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Antimicrob Agents Chemother. 1999 Nov;43(11):2710-5.

Mechanisms of fluoroquinolone transport by human neutrophils.

Author information

1
Section of Periodontology, College of Dentistry, The Ohio State University Health Sciences Center, Columbus, Ohio, USA. walters.2@osu.edu

Abstract

Neutrophils accumulate ciprofloxacin and other fluoroquinolones, a process that enhances the killing of intracellular pathogens and could facilitate the delivery of these agents to infection sites by migrating neutrophils. The mechanisms by which transport occurs have not been characterized. In the present study, quiescent neutrophils transported ciprofloxacin with an observed K(m) of 167 microgram/ml (501 microM) and a maximum velocity of 25.2 ng/min/10(6) cells. When neutrophils were stimulated with phorbol myristate acetate (PMA), a second component of ciprofloxacin transport was induced. This pathway had an apparent K(m) of 9.76 microgram/ml (29.3 microM) and a maximum velocity of 59.3 ng/min/10(6) cells. Transport by both pathways was Na(+) independent. Ciprofloxacin transport by quiescent cells was relatively insensitive to pH and N-ethylmaleimide but was competitively inhibited by adenine (K(i) = 1.55 mM). Papaverine, a benzylisoquinoline known to inhibit nucleobase transport, also inhibited ciprofloxacin transport by quiescent cells. In contrast, transport by PMA-stimulated cells was enhanced at pH 8.2, inhibited at pH 6.2, and blocked by N-ethylmaleimide. Cationic and neutral amino acids and cystine competitively inhibited ciprofloxacin transport by PMA-stimulated neutrophils (K(i) = 158 microM for ornithine) but had little effect on quiescent cells. PMA-activated transport was not inhibited when the Na(+) in the medium was replaced with K(+) or Li(+), and the pattern of inhibition by cationic and neutral amino acids was similar. In summary, neutrophils continuously transport ciprofloxacin via a transport pathway shared by adenine. Activation by PMA induces a separate, higher-affinity transport pathway shared by a broad scope of amino acids. Neutrophils utilize one or both of these mechanisms to transport other fluoroquinolones.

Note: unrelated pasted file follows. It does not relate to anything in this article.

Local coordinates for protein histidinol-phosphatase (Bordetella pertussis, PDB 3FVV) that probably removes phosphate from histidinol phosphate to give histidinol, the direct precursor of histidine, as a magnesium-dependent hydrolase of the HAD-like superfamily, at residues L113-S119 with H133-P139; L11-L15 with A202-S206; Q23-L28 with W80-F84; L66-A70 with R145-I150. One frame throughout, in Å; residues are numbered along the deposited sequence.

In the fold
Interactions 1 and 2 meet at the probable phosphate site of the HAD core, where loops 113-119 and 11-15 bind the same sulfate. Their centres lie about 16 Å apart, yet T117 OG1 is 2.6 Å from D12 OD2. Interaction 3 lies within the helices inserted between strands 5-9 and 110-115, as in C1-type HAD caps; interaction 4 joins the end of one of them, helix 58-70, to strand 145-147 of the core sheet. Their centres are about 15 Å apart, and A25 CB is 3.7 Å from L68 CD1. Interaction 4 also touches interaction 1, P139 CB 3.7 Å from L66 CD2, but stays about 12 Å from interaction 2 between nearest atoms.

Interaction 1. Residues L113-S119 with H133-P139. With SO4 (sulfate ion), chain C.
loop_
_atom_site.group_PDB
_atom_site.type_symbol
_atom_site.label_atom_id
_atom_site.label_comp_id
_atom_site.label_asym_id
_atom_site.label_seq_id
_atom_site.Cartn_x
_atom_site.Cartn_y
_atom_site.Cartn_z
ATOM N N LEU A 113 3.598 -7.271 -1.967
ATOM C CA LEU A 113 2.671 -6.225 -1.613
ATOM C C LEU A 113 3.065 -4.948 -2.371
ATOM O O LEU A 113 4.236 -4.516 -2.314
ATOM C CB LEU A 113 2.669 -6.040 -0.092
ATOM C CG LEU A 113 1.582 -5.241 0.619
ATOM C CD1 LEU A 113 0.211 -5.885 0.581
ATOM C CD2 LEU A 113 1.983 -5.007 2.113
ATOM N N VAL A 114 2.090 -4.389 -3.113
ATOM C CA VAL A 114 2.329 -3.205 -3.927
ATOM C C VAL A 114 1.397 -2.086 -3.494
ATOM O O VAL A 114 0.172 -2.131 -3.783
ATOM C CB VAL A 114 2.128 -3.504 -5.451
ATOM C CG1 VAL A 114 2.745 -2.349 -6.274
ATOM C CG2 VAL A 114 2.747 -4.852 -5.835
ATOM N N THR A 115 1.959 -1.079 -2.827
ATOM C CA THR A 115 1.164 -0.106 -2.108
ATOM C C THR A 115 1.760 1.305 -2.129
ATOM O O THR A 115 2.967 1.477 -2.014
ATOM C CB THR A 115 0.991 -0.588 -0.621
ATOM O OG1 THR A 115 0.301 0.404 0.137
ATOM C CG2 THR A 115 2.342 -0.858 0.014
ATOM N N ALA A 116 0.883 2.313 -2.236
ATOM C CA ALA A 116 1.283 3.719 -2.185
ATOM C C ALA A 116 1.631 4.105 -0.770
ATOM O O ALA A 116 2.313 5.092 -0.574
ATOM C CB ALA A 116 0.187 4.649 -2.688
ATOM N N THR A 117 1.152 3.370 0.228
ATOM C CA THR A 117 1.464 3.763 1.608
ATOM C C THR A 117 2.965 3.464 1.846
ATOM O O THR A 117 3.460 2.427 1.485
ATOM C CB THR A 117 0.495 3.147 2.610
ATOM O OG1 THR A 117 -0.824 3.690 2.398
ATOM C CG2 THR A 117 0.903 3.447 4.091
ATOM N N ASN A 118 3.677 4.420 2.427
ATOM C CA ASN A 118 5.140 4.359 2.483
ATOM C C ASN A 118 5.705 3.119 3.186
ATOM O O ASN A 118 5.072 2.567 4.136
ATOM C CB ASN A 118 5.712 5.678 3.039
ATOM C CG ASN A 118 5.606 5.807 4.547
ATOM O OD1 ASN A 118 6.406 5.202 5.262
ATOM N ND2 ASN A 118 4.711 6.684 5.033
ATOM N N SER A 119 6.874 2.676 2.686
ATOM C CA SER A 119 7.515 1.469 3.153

PMID:
10543751
PMCID:
PMC89547
[Indexed for MEDLINE]
Free PMC Article
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